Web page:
The GDP-Global Warming Relationship: How Climate Change Can Impact The Global Economy

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By Dr. Shashikant Pawar in Voices, Entertainment, TOI

“Does the flap of a butterfly’s wings in one part of the world set off a tornado in some other part?” This was the question posed nearly 50 years ago by the American mathematician and meteorologist Edward Lorenz to drive home a point that small changes in a complex system can lead to unpredictable behaviors in the long run. The challenges faced in long term weather forecasting are essentially due to this fact, that the coupled land-atmosphere-ocean-ice system is a complex, non-linear dynamical system. However, the recorded weather parameters such as temperature, humidity, rainfall, wind speed etc. over a region, give us a picture of weather pattern or climate of that region. The long term shift in these weather patterns is referred to as climate change.

The global temperature anomaly

Fortunately, measurements of both land and sea surface temperatures from thousands of weather stations around the world, Antarctic research stations, and ship based observations are available, the oldest dataset being of the year 1880. The difference between the measured temperature and the baseline temperature, which is a long term average, say over the years 1901 to 2000, is called as the temperature anomaly at that location. It is convenient to work with temperature anomaly than the absolute temperature because the former tend to remain fairly constant even if there are variations in the latter over a region. The average of anomalies all over the world gives the mean global temperature anomaly. Its variation over the years serves as global-scale climate diagnostic tool. Both the monthly and annual averages of mean global temperature anomaly are used for the comparison, for instance, The global surface temperature anomaly of May 2022 was 0.77°C above the 20th-century average of 14.8°C, ranking it as the ninth-warmest May in the 143-year record.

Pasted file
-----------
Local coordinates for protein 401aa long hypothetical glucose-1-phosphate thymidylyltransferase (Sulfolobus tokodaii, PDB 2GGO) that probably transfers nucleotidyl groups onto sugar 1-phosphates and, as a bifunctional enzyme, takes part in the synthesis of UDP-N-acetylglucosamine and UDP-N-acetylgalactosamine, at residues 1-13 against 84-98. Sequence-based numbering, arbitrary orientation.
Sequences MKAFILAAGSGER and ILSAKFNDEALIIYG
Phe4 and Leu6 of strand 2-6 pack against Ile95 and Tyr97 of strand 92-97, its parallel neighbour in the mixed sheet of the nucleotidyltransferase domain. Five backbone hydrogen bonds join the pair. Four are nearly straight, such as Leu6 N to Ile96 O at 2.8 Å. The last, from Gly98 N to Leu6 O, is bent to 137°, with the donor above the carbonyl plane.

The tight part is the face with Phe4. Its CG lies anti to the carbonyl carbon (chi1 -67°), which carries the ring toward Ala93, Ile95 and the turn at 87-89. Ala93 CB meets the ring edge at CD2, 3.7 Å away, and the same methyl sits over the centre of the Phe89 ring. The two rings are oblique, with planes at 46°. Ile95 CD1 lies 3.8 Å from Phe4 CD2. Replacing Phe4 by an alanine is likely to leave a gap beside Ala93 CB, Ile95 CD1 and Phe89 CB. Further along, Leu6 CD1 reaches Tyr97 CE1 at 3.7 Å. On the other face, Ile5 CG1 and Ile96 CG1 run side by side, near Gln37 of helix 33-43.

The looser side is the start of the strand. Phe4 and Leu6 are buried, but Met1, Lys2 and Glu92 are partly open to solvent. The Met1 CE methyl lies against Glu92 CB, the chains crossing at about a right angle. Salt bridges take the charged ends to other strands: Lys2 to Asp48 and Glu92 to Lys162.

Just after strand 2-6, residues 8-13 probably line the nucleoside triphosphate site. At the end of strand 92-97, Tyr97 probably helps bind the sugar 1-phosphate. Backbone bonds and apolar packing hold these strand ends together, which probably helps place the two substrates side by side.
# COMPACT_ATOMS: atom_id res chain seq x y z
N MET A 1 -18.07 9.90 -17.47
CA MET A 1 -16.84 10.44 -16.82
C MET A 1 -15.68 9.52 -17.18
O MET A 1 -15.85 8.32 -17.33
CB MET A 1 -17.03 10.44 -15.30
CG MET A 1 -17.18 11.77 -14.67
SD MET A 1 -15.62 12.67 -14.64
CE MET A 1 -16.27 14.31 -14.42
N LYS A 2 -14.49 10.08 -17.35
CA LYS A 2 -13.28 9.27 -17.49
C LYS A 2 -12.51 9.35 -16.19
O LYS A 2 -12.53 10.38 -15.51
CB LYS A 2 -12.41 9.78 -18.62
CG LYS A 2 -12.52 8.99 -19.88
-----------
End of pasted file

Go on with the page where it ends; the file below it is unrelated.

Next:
Feel for the global warming

The records show systematic increase in mean global temperature. This phenomenon is called as global warming. Carbon dioxide released in the atmosphere as a result of burning fossil fuels is the major contributor to global warming. Methane, HCFCs are some other greenhouse gases. These gases trap the additional solar heat in the earth’s atmosphere. Although the global temperature anomalies as of now seem to be just about a degree Celsius or so, the amount of heat absorbed by the planet is enormous. For example, let’s say all the water on earth is at 15°C, and if we were to increase its temperature by one degree, the amount of heat required is so much that it can melt about 17 thousand trillion tons of ice at 0°C. The heat absorbed by the oceans is carried to all the parts of the globe by the ocean currents. It then affects the local weather and also cause the ice in the sea and on land to melt, adding fresh water to the seas which results in increase in the sea levels.

Relation between GDP and climate change